The University of Wisconsin Press
Health / Recovery / Sociology / Psychology
Alcoholics Anonymous as a Mutual-Help Movement
A Study in Eight Societies
Edited by Klaus Mäkelä et al.
"Indispensable for anyone trying to understand AA at the end of the twentieth century."Harry G. Levine, Queens College, City University of New York
Alcoholics Anonymous (AA) has an estimated worldwide membership of two million. This collaborative study offers the first comprehensive look at AA as a social movement, a belief system, a model for small group interactions, and a truly international phenomenon. The international success of AA is evidence that a system of thought and a program of action developed in middle-class North America in the 1930s can be adapted and made relevant in cultural environments as diverse as the slums of Mexico City, the factory towns of Poland, and the farm villages of Switzerland.
The authors look at what actually happens in an AA meeting, how members interact, and how the AA model fits into widely varying cultural traditions. The book includes the early history of AA and its organizational principles, its international growth, and its present structure, finances, and membership. The chapters pay particular attention to the relationships of belief and action in AA, the role of written and oral tradition in the transmission of the beliefs, and cultural variations in the content of the belief system. Because AA is a mutual-help movement, the authors contrast it with professional health care of various kinds, including 12-step programs, and compare it with alternative mutual-aid organizations.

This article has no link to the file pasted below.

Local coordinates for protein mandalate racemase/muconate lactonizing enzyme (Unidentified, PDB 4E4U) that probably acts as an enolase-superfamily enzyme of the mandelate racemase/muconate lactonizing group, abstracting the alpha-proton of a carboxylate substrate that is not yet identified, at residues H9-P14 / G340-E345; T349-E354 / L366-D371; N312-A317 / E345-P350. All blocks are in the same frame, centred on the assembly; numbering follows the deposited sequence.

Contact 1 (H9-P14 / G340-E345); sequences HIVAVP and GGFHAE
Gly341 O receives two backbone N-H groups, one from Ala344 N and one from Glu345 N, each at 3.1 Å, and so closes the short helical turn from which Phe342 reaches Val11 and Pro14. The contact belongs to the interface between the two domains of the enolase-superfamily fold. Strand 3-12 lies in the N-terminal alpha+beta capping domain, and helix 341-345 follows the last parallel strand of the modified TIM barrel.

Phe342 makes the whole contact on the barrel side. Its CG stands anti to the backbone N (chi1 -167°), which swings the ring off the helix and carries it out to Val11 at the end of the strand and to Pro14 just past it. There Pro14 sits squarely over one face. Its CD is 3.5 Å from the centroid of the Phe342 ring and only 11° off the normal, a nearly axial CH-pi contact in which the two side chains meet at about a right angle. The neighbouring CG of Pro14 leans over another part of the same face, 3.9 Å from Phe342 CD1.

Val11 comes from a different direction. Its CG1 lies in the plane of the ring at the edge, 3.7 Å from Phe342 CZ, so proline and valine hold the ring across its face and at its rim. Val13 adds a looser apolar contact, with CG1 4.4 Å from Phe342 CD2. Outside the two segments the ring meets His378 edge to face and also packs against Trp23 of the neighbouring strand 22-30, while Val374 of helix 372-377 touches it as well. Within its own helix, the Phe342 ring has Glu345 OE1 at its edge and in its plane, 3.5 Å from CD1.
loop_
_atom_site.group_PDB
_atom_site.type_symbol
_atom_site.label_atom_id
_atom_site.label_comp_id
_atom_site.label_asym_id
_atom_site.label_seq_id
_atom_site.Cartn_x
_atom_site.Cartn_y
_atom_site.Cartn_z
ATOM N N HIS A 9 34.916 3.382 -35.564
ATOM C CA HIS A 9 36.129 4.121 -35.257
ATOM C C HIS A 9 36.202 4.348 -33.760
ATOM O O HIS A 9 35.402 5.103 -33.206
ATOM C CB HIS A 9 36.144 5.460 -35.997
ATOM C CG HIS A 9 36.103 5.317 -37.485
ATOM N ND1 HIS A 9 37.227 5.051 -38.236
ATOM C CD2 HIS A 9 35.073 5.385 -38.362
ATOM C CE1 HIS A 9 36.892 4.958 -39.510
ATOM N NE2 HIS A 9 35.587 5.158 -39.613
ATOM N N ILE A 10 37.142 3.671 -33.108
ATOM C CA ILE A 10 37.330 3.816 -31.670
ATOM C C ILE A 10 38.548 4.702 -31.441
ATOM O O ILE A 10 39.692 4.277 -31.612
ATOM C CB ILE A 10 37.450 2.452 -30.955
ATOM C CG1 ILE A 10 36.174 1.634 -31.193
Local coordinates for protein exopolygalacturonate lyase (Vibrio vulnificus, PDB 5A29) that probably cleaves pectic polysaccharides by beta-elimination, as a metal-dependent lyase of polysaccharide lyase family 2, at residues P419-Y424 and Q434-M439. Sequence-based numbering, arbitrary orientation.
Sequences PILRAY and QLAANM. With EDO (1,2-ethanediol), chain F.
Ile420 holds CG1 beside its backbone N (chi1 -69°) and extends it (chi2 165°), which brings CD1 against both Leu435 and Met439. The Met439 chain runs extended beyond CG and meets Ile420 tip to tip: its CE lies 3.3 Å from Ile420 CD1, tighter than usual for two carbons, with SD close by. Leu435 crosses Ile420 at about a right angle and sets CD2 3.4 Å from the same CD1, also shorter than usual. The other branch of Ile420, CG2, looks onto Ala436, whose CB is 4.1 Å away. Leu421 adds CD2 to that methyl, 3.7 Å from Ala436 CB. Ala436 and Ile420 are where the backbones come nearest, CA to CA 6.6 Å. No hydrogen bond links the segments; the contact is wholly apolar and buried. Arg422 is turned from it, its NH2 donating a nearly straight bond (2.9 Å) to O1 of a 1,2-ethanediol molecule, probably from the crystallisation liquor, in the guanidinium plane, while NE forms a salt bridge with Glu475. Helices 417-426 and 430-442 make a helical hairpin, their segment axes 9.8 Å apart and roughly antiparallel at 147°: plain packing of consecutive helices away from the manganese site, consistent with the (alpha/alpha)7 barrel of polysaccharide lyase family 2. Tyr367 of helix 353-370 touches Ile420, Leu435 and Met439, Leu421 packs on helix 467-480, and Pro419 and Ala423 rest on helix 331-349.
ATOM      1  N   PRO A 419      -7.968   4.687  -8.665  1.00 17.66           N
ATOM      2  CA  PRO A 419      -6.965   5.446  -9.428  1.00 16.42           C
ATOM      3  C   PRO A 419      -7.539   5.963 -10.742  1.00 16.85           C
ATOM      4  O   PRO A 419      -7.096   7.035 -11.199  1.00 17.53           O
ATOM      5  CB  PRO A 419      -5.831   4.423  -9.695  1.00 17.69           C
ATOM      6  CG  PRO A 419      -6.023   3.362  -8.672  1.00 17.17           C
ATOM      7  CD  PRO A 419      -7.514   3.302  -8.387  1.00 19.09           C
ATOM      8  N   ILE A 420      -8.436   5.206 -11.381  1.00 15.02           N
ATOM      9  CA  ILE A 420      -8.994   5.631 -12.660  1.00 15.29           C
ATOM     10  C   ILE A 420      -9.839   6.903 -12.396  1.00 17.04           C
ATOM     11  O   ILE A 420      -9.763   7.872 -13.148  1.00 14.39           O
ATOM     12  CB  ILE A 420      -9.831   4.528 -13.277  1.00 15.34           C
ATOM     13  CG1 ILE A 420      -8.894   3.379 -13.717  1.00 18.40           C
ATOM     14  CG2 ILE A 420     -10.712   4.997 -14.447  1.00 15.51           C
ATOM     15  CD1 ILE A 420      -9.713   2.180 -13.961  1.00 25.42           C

The book draws on an abundance of data, including surveys, observation, in-depth talks with members, and a wealth of unpublished documents pertaining to AA in Austria, Finland, Iceland, Mexico, Poland, Sweden, Switzerland, and the United States. The authors analyze AA's organizational guidelines as an innovative code of principles for non-hierarchic and non-bureaucratic social structures, and suggest that AA is the prototype for an emerging social form.
The authors are: Klaus Mäkelä, Ilkka Arminen, Kim Bloomfield, Irmgard Eisenbach-Stangl, Karin Helmersson Bergmark, Noriko Kurube, Nicoletta Mariolini, Hildigunnur Ólafsdóttir, John H. Peterson, Mary Phillips, Jürgen Rehm, Robin Room, Pia Rosenqvist, Haydée Rosovsky, Kerstin Stenius, Grazyna Swiatkiewicz, Bohdan Woronowicz, and Antoni Zielínski. They are affiliated with university sociology & social work departments, institutes studying addiction, and medical and psychiatric units of clinics and hospitals. They work in England, Germany, Austria, Sweden, the United States, Finland, Iceland, Canada, Mexico, and Poland.
LC: 95-029995 HV
320 pp. 44 tables 6 x 9
Paper $19.95 x
Cloth $46.00 s
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